Our Clockwork Empires preview unearthed some clues and concepts lurking in Gaslamp Games' steampunk city sandbox. To illuminate more of the game's insanity (Elder God-summoning; weaponized zeppelins) and intricacy (procedural building technology; emergent character interactions), I've cut an interview based on a two-hour conversation with the developer.
“Interview” might not be accurate, actually. It's more of a 9,000-word lobotomy of Gaslamp Games' three founders, and also one of the most lively and entertaining conversations I've had with a group of game makers.
For easy reading, I've broken the conversation into four segments.
Basic concept, Dwarf Fortress inspiration, multiplayer, making failure fun
Losing conditions, how Clockwork preserves history, accessibility focus, Clockwork's characters and castes
Megaprojects, specialization, volcanoes, electricity, procedural building technology, Clockwork's custom engine
Player goals, zeppelins, indirect control system, minimizing micromanagement, weaponry, what it's like to grow as an indie developer
All photography of Gaslamp Games courtesy of Andrew Ferguson.
PCG: What is Clockwork Empires?
Daniel Jacobsen , CEO: There's a couple of ways you can put it. One is, “somewhere between Dwarf Fortress and SimCity.” Is that the easy one?
David Baumgart , Art Director: That's probably the most succinct way of putting it.
Nicholas Vining , Technical Director: Probably skewing a little more towards Dwarf Fortress.
DJ: Yeah. Or maybe take one of the Anno games and move it more towards characters and scene a bit and make it totally insane.
NV: It's also like Charles Dickens on Acid.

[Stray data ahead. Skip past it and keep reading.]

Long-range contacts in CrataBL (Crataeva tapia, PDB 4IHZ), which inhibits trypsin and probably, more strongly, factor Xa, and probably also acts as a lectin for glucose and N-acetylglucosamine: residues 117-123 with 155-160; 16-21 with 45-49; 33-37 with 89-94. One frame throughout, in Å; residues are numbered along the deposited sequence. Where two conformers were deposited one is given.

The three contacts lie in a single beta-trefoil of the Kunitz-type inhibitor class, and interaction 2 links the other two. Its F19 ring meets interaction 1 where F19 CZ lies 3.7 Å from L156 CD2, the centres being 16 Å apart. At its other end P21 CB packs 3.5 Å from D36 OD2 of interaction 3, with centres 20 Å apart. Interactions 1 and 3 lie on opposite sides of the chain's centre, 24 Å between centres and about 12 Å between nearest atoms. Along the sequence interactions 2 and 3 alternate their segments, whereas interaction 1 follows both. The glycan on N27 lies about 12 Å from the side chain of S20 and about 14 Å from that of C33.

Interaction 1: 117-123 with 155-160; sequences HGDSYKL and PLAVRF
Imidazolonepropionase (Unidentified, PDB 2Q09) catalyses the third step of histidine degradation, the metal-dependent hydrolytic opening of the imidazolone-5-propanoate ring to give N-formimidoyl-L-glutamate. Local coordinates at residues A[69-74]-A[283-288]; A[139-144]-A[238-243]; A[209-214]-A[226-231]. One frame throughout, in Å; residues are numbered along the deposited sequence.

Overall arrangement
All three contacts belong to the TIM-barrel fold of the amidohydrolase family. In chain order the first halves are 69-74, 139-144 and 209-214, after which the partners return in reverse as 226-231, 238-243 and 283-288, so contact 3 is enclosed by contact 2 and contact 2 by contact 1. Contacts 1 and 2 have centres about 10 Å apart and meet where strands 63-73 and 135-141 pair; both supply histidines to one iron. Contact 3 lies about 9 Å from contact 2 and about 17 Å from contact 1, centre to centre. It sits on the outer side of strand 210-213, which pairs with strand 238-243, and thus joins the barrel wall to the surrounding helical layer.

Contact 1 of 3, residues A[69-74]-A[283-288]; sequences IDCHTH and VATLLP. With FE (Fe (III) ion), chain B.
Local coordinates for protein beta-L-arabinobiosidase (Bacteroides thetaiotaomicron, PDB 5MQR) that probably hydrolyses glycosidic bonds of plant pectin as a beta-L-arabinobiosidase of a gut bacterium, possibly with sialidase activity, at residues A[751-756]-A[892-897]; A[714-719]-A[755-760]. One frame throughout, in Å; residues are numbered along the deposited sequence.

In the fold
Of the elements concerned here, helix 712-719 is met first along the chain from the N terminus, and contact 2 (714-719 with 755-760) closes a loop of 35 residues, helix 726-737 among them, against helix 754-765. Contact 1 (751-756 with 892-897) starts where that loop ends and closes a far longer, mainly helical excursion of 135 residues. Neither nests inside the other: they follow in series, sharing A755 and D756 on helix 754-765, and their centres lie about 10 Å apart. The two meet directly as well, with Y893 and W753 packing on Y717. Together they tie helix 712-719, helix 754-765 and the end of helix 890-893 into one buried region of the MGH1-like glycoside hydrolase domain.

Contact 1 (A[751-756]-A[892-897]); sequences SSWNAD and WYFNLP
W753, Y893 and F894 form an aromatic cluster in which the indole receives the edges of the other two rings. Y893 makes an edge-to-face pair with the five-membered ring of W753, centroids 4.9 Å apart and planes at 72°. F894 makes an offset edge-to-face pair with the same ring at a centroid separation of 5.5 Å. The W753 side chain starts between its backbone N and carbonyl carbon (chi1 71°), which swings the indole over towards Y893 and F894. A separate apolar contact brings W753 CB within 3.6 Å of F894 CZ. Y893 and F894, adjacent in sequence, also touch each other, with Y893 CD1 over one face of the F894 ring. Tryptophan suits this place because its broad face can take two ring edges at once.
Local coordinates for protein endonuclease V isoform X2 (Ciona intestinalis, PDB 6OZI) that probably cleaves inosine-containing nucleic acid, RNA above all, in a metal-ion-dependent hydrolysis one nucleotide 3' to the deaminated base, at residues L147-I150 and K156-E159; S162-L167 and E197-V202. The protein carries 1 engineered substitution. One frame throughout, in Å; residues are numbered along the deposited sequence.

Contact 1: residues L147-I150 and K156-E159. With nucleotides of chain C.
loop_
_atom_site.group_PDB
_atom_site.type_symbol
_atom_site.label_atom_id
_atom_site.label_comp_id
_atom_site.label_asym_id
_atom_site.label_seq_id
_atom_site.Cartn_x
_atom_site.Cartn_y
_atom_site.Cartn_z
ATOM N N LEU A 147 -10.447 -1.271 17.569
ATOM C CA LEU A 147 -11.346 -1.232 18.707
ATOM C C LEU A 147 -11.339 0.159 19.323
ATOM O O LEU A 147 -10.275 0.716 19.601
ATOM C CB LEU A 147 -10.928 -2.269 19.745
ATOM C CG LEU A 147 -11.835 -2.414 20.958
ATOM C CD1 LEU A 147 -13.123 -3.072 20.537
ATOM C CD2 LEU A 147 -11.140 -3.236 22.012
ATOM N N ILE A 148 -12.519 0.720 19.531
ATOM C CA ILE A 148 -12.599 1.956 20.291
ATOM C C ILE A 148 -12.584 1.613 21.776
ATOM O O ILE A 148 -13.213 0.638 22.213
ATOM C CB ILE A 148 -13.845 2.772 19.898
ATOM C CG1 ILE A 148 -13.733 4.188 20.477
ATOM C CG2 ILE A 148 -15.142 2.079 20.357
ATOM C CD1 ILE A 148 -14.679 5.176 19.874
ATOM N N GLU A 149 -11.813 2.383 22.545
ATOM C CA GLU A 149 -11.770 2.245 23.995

DJ: I think it's Charles Dickens on crack, but...
NV: I think it's more acid at this point.
DB: Charles Dickens with 'Nam flashbacks?
NV: Edwin Drood and the mystery of R'lyeh?
DJ: By 'Nam you mean the Boer War .
NV: Well, whatever. You should know, our interviews are basically useless, good luck trying to make any sense out of this, if your transcriptionist starts babbling in tongues...
DJ: That's normal.
That's entirely my goal.
DB: Anyway. We call it a character-driven city-builder, would that be...?
NV: That would be fairly accurate.
DB: Something like that. And sandbox. That's another word to throw in there. Someone else want to flesh this out?
DJ: Sure. It's basically a game where... You essentially start with a settlement, you start off with a number of people from the Clockwork Empire, and your goal is to tame the land, to take the patch of wilderness that you have been plopped down on and turn it into whatever you want. You're given some vague motivations from the Empire, they want you to make, I dunno, a weapon factory, or they want you to pump out a lot of cheese. Whether or not you choose to do those is, to a large or small extent, up to you. You can totally go off the rails and start doing your own things. There will be ramifications for that, but...
NV: Oh, yes, there will be ramifications.
DJ: But you are essentially given a blank slate. There are going to be all kinds of resources and all kinds of features. You'll be able to play on a map with your friends. There will also be an opportunity to play against AI players that are, again, just small settlements that are competing with you in some ways. You choose what you're going to do with that area.
Is the multiplayer collaborative? What form does it take? Clockwork isn't an RTS, I'm guessing.
NV: It's not StarCraft.
DB: It's not a symmetrical, eSports RTS.
NV: For playing with your friends, it's very much... If you look at Boatmurdered, are we all familiar with Boatmurdered ?
I'm not, shamefully.
NV: Oh! Okay. You need to go read about Boatmurdered. Essentially, the Something Awful forum Goons, who are long-time Gaslight fans. Essentially, they got a hold of Dwarf Fortress and they did a round robin game, where each person would take ahold of the civilization for one year and the resulting Let's Play Dwarf Fortress was called Boatmurdered. It was a grand and hideous failure featuring everybody being rampaged by skeletal elephants and whatever other things were in the 2D version of Dwarf Fortress. It is probably the single funniest Dwarf Fortress campaign ever written about.